He who is constantly saying that he as a habit of life is living in close fellowship with and dependence upon Him is morally obligated just as that One [Yeshua] conducted Himself, also himself in the manner spoken of to be conducting himself(1 Jn. 2:6). 5 Kenneth S. Wuest, The New Testament: An Expanded Translation (Grand Rapids, MI: Eerdmans, 1961), 566
Wuest focuses on the Greek tenses of these words to point out that we as believers are morally obligated to walk in this present life even as Yeshua Himself walked. That is not possible for humans except by the indwelling presence of the Holy Spirit, who can empower us to live it and to walk it, not in our power but in His power. Notice how high John sets the bar. Such conduct can only be obtained or accomplished by the ministry of the Holy Spirit in the life of believers because of the New Covenant for those who surrender to the Holy Spirit. We are under a legal obligation to Yeshua the Messiah, not to Moses; that obligation is not expressed by the externalities of the Mosaic Law but in the inward heart of every believer, which is again evidence of the outworking of the New Covenant in the hearts and lives of Jewish and Gentile believers in Messiah Yeshua. As Verlyn Verbrugge put it in the Expositor’s Bible Commentary on Romans and Galatians:
What is this “law of Christ”? Since nomos (law) has a wide variety of meanings and Paul is known to play with the meaning of this word, presumably, he is referring to the life principle that manifested itself in Christ’s own life and that shaped Paul’s life, namely, the principle of self-sacrifice and of love as the summary of the law.6 Tremper Longman III & David E. Garland, The Expositor’s Bible Commentary (Grand Rapids, MI: Zondervan, 2008), 11:339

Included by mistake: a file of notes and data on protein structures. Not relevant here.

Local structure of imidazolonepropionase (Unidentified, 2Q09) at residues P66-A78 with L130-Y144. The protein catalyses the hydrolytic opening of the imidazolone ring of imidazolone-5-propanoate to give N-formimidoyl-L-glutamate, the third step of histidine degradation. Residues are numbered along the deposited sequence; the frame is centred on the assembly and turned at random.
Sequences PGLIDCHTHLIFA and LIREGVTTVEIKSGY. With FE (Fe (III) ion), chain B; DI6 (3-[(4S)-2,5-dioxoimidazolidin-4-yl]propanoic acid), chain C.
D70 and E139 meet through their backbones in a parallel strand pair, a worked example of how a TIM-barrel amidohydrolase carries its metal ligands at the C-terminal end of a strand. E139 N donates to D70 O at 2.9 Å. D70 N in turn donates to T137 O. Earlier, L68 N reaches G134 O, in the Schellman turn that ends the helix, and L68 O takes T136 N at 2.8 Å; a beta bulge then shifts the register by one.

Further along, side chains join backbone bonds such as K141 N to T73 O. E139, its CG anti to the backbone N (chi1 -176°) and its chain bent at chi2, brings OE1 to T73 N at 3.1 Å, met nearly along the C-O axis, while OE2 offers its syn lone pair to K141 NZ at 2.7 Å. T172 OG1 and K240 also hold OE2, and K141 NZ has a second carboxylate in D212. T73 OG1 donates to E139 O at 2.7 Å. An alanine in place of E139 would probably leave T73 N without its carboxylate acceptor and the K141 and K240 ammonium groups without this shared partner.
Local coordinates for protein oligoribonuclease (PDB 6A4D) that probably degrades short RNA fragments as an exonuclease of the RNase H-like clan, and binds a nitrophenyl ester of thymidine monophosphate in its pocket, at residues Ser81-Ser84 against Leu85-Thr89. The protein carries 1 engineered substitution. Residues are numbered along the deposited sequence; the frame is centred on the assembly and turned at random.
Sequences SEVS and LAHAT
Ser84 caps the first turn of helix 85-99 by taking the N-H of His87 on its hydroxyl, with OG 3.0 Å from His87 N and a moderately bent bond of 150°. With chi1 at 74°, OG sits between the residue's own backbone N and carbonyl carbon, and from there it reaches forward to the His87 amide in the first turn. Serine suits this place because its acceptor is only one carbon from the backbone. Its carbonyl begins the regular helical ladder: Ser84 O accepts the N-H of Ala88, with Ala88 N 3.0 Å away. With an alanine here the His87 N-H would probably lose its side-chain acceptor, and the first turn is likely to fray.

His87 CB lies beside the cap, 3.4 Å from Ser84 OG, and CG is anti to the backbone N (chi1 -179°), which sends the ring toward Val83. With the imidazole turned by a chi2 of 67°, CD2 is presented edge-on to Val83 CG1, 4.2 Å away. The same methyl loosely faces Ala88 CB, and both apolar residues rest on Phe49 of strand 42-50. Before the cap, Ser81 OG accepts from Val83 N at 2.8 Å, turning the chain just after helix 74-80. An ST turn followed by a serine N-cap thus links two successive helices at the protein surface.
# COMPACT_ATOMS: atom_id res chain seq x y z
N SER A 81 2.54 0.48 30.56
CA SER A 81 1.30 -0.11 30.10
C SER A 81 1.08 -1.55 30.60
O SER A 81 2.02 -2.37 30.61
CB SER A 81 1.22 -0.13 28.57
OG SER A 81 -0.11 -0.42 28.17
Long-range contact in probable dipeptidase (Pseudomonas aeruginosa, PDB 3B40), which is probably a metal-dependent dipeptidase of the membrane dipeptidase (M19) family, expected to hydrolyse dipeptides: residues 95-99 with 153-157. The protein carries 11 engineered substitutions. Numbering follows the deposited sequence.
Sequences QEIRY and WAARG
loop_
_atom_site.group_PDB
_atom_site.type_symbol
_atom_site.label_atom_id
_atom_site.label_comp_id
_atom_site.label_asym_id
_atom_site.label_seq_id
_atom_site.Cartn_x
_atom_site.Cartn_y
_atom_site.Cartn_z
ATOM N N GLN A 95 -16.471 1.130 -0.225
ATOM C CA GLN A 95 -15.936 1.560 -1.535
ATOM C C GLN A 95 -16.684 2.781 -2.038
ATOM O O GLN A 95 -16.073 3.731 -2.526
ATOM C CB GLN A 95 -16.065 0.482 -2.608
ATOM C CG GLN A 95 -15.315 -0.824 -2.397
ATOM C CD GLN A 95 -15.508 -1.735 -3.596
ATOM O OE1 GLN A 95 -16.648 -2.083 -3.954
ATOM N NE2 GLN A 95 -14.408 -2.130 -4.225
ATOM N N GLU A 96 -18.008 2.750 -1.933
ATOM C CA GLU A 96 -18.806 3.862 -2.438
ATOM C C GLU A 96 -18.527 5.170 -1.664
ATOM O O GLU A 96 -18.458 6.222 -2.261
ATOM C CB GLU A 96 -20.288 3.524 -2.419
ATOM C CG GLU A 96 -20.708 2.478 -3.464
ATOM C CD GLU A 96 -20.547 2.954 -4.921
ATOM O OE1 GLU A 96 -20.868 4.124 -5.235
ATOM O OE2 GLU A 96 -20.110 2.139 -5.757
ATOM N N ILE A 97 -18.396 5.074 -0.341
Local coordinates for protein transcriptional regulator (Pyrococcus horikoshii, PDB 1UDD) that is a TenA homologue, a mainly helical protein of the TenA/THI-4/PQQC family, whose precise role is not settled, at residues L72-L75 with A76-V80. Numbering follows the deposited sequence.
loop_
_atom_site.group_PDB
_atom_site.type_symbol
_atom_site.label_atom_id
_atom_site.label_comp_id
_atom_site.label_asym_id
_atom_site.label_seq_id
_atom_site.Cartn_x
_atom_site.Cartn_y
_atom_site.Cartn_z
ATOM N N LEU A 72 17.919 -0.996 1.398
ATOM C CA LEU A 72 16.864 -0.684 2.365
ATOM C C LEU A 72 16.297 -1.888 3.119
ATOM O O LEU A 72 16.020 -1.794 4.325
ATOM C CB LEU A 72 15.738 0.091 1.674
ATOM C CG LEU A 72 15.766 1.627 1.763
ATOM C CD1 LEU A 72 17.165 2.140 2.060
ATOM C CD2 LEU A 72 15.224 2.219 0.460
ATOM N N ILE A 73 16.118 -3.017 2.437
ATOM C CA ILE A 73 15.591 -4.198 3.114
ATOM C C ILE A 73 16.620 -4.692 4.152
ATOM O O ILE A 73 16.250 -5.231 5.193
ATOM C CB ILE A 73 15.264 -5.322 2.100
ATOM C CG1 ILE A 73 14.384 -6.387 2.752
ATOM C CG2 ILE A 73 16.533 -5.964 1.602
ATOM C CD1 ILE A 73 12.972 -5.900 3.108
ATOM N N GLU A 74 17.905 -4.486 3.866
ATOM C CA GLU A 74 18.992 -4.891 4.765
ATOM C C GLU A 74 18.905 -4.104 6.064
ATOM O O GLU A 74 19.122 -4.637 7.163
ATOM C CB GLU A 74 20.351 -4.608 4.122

Verbrugge is correct: Nomos refers to and is connected to the life principle seen in Messiah’s life, which was the same principle that shaped Paul’s life, namely, self-sacrifice and love (to summarize the Law of Messiah). But his comments reveal an incomplete understanding of the Law of Messiah, and he does not tell us what that law is. His statement concerning the foundation of the Law of Messiah is valid, but it does not explain what was built upon the foundation by the apostles of Messiah.
Love is the fulfilling of the Law of Messiah. This love is speaking of human relationships, but there is more to the Law of Messiah than love. What is lacking is the meat on the bones. The Law of Messiah includes our actions and our behaviour, which come from our hearts that have been regenerated by the Holy Spirit through the New Covenant. In addition, this Law of Messiah includes instruction, correction, and warnings. The Law of Messiah has been divinely revealed by Messiah Himself through the teachings of His apostles. Certainly, the Law of Messiah encompasses love, but it consists of more than love: It includes the teachings that the apostles gave to individuals and to the churches. In the epistles of Paul, James, Peter, John, and the writer of Hebrews, there are well over 600 imperative commands given by Yeshua who Himself is the Word of God (Jn. 1:1-14; Rev. 19:13) through His apostles. These commands are just as authoritative as the laws given by God through Moses in the Old Testament. But Yeshua fulfilled the Mosaic Maw and rendered it inoperative by His death, burial, and resurrection, and initiated the Law of Messiah instead.
The Law of Messiah is also a system of law given by Yeshua to His apostles as the standard that we as believers are to walk in. It governs our relationship to God and to humankind in general, as well as our relationship with our brothers and sisters in Messiah Yeshua. His new law comes in the form of imperative commands to teach, instruct, guide, correct, encourage, strengthen, and warn us about sin and false teachers. It also includes the ministry of the Holy Spirit that is to guide us into all truth. As we yield to Him and surrender to Him, He will give us the power to walk the believer’s life in the Spirit, walking in the light and not in the flesh, carnality, or darkness.
In the next part of this series, we will examine the purpose of the Law of Messiah and some of its statutes. THEOLOGY 43 1 This series is based on John Metzger’s excellent and important book The Law, Then and Now: What About Grace (Larkspur, CO: Grace Acres Press, 2019), available through Ariel Ministries at www.ariel.org.
The text is published here with minor edits to better fit the format of this magazine.
John Metzger’s excellent and important book The Law, Then and Now: What About Grace is available through Ariel Ministries at: